|UNITED STATES OF AMERICA,||
|CLINTON ODELL WEIDNER, II,|
At the time of his offense in 2001, Mr. Weidner was president, chief executive officer (CEO), and general counsel of Capital City Bank in Topeka, Kansas; David C. Wittig was a Bank customer and president, chairman of the board, and CEO of the state's largest utility company. Mr. Weidner wanted to invest $1.5 million in a real-estate project in Arizona. He needed to borrow the money but the Bank did not allow such large loans to employees. He therefore sought and obtained Mr. Wittig's assistance. He arranged for an increase to Mr. Wittig's line of credit, ostensibly for renovations to Mr. Wittig's Topeka home. Mr. Wittig accepted the credit-line increase at an interest rate of 5.39%. The sum of $1.5 million was posted to his account, and on the same day $1.5 million was withdrawn and deposited with a title company in Arizona as Mr. Weidner's investment in the real-estate project. The next day Mr. Weidner signed a promissory note in which he agreed to repay Mr. Wittig $1.5 million within a year at an interest rate of 7%. Both men failed to disclose this loan on various Bank documents. When the improper loan was discovered a few months later, Mr. Weidner had a friend transfer $1.5 million to his partner in the real-estate project, who in turn transferred $1.5 million to Mr. Wittig, who then paid down his line of credit at the Bank. Mr. Weidner resigned from the Bank in April 2002, and Mr. Wittig paid off his line of credit in June 2002.
Mr. Weidner and Mr. Wittig were each charged with one count of conspiracy, four counts of making a false bank entry, and one count of money laundering. Before trial Mr. Weidner pleaded guilty to two counts of making a false bank entry. A jury convicted Mr. Weidner on the remaining four counts and Mr. Wittig on all counts.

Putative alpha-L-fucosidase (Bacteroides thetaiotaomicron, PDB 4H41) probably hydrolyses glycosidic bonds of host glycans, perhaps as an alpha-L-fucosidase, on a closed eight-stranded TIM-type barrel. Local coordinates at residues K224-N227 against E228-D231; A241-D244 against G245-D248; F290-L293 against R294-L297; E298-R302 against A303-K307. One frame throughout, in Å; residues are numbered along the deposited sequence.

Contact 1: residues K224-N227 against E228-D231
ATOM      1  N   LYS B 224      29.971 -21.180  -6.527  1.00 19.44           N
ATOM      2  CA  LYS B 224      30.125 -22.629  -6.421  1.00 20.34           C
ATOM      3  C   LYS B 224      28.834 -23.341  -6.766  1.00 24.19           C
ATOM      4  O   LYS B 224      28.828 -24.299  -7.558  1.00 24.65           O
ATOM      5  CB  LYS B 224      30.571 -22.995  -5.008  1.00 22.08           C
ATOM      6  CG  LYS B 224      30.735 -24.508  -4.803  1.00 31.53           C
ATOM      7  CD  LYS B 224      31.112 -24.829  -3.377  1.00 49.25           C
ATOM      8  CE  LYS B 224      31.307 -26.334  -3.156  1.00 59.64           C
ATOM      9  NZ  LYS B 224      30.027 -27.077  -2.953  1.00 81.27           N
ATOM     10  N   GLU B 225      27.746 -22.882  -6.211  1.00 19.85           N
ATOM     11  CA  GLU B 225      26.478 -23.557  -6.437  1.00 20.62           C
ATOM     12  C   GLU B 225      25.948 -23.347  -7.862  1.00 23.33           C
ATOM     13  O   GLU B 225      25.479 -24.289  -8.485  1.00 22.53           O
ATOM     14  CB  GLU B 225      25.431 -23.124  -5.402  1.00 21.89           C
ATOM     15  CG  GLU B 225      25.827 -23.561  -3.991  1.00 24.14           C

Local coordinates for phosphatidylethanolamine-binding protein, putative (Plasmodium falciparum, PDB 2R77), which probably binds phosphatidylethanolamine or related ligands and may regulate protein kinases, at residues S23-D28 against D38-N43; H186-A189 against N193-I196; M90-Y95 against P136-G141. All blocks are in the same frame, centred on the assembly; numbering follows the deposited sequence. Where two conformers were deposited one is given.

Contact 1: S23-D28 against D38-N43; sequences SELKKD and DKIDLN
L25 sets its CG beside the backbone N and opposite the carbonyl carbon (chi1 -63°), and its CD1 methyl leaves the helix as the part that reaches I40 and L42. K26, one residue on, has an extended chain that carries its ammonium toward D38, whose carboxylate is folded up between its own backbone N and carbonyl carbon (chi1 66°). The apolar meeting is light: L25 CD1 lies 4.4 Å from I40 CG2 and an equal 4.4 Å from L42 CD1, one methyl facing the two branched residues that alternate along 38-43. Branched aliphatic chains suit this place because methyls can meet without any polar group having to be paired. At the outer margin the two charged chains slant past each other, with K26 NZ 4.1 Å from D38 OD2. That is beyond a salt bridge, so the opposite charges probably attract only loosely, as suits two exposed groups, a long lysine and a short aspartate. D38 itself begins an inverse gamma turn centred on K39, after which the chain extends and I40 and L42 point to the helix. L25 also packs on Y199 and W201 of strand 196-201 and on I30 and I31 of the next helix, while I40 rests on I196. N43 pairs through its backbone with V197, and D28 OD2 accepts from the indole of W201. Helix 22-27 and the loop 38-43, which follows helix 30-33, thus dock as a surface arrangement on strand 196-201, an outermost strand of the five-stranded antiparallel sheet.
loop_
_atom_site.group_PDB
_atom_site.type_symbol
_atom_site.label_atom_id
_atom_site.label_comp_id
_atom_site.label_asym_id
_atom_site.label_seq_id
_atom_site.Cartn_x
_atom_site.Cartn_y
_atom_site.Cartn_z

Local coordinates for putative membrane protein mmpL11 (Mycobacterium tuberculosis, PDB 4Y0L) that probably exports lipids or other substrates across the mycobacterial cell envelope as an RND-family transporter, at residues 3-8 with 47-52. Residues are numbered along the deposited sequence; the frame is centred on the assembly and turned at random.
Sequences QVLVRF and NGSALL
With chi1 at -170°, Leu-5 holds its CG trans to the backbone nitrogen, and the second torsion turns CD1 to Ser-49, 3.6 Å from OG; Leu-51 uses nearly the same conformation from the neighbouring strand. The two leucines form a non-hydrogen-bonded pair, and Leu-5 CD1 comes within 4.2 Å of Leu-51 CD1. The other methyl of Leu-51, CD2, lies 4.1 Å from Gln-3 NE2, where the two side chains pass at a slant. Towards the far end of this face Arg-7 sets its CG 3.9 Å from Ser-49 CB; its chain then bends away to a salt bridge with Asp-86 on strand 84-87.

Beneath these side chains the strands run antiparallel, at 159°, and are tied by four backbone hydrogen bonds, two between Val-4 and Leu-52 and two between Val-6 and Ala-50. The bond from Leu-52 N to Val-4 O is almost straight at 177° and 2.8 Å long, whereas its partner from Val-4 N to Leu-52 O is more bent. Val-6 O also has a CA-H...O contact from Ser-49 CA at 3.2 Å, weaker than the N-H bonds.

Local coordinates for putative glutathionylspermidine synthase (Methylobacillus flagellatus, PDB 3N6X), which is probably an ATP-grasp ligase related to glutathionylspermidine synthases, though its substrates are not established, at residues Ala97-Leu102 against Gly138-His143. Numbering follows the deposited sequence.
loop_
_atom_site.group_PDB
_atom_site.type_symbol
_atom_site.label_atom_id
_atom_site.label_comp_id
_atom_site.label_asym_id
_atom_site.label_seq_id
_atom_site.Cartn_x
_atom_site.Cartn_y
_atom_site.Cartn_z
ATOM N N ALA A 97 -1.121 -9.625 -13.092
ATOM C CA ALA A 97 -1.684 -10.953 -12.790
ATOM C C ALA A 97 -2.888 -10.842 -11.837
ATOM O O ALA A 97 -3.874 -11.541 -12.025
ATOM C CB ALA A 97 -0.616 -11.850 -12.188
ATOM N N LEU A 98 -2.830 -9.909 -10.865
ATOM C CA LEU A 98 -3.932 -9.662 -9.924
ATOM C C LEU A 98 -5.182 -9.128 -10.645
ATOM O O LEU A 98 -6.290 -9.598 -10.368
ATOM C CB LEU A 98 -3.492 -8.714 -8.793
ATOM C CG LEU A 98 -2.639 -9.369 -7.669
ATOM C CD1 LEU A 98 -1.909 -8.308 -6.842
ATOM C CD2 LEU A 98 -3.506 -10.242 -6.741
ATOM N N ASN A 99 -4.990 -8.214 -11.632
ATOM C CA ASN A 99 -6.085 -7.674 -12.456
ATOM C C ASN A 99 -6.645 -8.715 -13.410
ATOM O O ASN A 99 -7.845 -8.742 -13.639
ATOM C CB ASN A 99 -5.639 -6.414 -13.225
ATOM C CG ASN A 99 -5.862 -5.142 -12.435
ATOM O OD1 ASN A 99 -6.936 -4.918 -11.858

To determine the appropriate sentence under the then-mandatory Guidelines, the district court applied the 2002 version of the Guidelines. Under USSG § 2B1.1(a) (2002) the base offense level was 6. Section 2B1.1(b)(1) increases the offense level for large pecuniary losses, regardless of whether the loss was actual or merely intended. See id. cmt. 2(A). The court determined that Mr. Weidner and Mr. Wittig had each intended a loss to the Bank of $1.5 million, which added 16 to the offense level, see id. § 2B1.1(b)(1), raising it to 22. It then applied the Guidelines gross-receipts enhancement, which provides, "If the defendant derived more than $1,000,000 in gross receipts from one or more financial institutions as a result of the offense, increase by 2 levels. . . . If the resulting offense level . . . is less than level 24, increase to level 24." Id. § 2B1.1(b)(12)(A) & (B) (2002) (renumbered as § 2B1.1(b)(13)(A) & (D) in the 2006 version). The court determined that each defendant had gross receipts of $1.5 million, leading to an offense level of 24. (Because the gross-receipts enhancement by itself would raise the offense level to 24, the intended-loss enhancement did not affect the ultimate offense level.) The court then increased Mr. Weidner's offense level by four, adding two levels for obstruction of justice, see id. § 3C1.1, and two for abusing a position of trust, see id. § 3B1.3, resulting in a total offense level of 28. Both defendants were in criminal-history category I, so Mr. Weidner's Guidelines sentencing range was 78 to 97 months and Mr. Wittig's range was 51 to 63 months. The court sentenced Mr. Weidner to 78 months' imprisonment and Mr. Wittig to 51 months.
Mr. Weidner and Mr. Wittig appealed. We affirmed their convictions but reversed and remanded both sentences. We stated that the "district court erred in attributing the $1.5 million in gross receipts to both Mr. Wittig and Mr. Weidner" in light of Guidelines language stating that the sentencing court should consider "'gross receipts to the defendant individually, rather than to all participants'." Weidner, 437 F.3d at 1046 (quoting USSG § 2B1.1(b)(12) cmt. n.9). We held that the § 2B1.1(b)(12) enhancement could be applied to Mr. Weidner but not to Mr. Wittig. We also held that the district court had erred because it "did not adequately consider the amount of collateral provided by Mr. Wittig [for his line of credit] in determining the amount of loss under an intended loss theory." Id. at 1048. Disregard of all collateral pledged was appropriate only after a court "first determine[d] that the defendant intended to deprive the lender of its collateral"; but the district court had made no such finding. Id.